Devon adoption charity reaffirms commitment to finding homes for children who have waited the longest to find one
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A Devon-based adoption charity is turning its attention to funding homes for those children who have waited the longest.
National Adoption Week runs through until Friday (October 17) and Families for Children is highlighting the need for adopters to consider adopting children who waiting the longest for families.
This includes sibling groups, children over five years old, youngsters with complex needs, Black and Asian children and those of mixed ethnicity (BAME); with a commitment from the charity to help support them when and if their help is needed.
Charity patron and celebrity chef, Michael Caines MBE, himself an adoptee of a transracial adoption placement, supports the work of the charity.
He said: “I grew up with a sense of knowing I was different but was adopted into an amazing family and never wanted for any love or felt that I was somehow missing out on something.”
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Michael was adopted when he was six weeks old and his adoption story was always transparent.
Local families are supporting the charity’s campaign and speaking out about their own experience of adopting children who wait the longest.
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Liza has adopted twice through Families for Children. Her first daughter was mixed heritage and her second dual heritage.
She said: “Initially I was open to adopting a child of any ethnicity as my family members are quite unique (in terms of ethnicities) and I am fortunate to have a diverse social network: My eldest daughter was adopted aged 2.5yrs, she is mixed heritage.
“She was completely the right match for me, and her ethnicity was something that I felt that I could help her with, and most importantly, she wouldn’t be isolated and would be one of many diverse people.
“With my second daughter, I actively sought a child who was dual/mixed heritage as I felt this would be a better match for my eldest and me.
“I think children who are BAME, do wait longer for adopters, largely as there are more white adopters than any other ethnicity, plus some white couples/individuals want a child who’ll ‘blend’ with them, or the adopter/s feel they can’t meet the needs of a BAME child in terms of their identity and cultural needs.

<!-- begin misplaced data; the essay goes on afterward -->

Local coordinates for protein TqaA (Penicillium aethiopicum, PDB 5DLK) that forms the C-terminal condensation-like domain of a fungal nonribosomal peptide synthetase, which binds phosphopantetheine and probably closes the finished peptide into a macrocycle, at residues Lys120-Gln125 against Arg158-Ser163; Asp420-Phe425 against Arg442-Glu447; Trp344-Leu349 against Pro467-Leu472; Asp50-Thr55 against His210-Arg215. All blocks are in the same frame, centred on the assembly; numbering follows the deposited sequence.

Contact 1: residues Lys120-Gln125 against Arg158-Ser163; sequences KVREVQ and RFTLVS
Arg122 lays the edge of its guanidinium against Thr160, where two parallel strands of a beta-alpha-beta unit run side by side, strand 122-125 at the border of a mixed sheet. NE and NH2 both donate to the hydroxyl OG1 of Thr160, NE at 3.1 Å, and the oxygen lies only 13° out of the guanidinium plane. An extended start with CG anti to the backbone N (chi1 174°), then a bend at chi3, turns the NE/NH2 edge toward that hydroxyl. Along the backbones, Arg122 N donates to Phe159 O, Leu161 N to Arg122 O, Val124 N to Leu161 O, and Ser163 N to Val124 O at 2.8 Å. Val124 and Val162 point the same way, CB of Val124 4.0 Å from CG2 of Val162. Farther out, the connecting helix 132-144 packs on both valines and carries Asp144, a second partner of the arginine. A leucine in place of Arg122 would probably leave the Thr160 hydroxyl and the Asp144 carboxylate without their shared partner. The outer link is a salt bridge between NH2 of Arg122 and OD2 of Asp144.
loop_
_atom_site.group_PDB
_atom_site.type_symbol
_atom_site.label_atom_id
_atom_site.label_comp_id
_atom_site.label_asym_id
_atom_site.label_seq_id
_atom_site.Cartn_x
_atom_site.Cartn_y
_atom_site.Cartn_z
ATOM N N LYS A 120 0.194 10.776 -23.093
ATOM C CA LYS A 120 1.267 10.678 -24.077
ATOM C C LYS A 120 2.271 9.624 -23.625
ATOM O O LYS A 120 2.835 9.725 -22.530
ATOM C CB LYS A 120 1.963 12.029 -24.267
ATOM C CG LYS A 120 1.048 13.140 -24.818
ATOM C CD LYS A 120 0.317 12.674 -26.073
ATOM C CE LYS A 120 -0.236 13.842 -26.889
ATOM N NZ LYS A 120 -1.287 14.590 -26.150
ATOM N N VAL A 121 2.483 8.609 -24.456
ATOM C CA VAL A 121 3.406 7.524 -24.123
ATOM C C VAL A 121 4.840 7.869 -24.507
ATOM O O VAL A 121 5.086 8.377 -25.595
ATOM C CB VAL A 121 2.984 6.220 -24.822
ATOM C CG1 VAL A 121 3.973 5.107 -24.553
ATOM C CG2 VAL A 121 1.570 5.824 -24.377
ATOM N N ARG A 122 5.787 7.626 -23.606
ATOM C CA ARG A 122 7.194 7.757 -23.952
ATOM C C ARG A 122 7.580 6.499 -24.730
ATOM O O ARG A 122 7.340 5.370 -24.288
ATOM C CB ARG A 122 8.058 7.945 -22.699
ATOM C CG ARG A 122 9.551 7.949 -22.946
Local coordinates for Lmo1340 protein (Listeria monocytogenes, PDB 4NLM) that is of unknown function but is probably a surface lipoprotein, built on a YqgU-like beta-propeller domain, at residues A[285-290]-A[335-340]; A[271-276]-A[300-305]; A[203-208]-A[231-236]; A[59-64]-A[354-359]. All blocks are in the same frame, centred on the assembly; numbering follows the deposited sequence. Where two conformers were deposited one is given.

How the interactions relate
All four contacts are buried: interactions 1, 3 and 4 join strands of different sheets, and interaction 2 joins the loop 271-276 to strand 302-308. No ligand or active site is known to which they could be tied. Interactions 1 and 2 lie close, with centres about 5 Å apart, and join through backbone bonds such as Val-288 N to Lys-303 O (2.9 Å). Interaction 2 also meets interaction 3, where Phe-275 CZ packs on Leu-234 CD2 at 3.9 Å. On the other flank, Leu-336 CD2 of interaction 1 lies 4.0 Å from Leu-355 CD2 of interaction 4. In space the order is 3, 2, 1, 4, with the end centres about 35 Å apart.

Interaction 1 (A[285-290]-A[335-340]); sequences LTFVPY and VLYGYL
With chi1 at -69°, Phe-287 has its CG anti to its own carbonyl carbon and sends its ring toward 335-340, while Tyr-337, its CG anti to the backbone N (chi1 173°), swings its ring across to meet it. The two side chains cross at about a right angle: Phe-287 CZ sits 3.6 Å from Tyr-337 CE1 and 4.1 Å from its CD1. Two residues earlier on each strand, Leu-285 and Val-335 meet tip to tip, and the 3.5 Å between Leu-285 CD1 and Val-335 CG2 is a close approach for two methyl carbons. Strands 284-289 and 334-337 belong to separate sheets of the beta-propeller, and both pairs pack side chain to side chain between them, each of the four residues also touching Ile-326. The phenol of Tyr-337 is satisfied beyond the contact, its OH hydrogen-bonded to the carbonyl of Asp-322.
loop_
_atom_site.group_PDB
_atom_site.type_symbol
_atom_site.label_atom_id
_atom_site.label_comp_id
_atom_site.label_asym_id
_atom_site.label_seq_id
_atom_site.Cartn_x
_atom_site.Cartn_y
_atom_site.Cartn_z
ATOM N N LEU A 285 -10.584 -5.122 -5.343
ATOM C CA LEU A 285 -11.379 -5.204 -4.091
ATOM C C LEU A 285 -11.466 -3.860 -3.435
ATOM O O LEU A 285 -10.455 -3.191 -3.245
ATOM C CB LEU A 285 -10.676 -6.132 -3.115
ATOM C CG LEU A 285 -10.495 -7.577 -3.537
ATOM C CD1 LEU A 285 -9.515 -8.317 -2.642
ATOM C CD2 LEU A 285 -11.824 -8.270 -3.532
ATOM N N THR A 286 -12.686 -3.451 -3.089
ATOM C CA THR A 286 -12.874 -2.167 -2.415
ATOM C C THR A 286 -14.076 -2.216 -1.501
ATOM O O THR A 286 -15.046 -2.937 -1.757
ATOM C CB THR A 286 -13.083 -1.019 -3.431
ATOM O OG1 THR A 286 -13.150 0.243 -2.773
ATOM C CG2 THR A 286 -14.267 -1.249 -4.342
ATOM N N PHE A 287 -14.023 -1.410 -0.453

“And while I think it’s right to be cautious, white people can be supported to be actively anti-racist and adopt BAME children.”
Local mum Joy, has adopted four children, all with complex needs, through the charity.
She said: “Through no fault of their own these children wait far too long to be adopted.
“People get hooked up on their additional needs but when you tuck them up at night and all they want is a good night kiss you realise that actually every child deserves that.
“Making a positive change to their lives only changes yours for the positive.”
Same sex couple Joe and Reece adopted a group of three siblings.
They said: “When we met our social worker and we heard about the agency they were so welcoming that’s what made it feel amazing.
“We felt like any other couple considering adoption, there were no barriers to us adopting or negativity towards us being a same sex couple applying - it felt amazing.
“We do know as we get older there will be different challenges that will come up and certain situations, especially adopting a sibling group, but the main thing is we have the support from our adoption agency, our families and friends and other adoptive families. You know you’re not alone.”
Families for Children’s work is centred on supporting those families they bring together.
The charity can advise, offer therapy and counselling, or simply be at the end of the phone to ensure successful outcomes for children and their families.
The charity is particularly keen to hear from people who would consider adopting children who wait the longest.
Families for Children is urging people to take a look at the services they provide and how they can prepare and support you if you choose to adopt.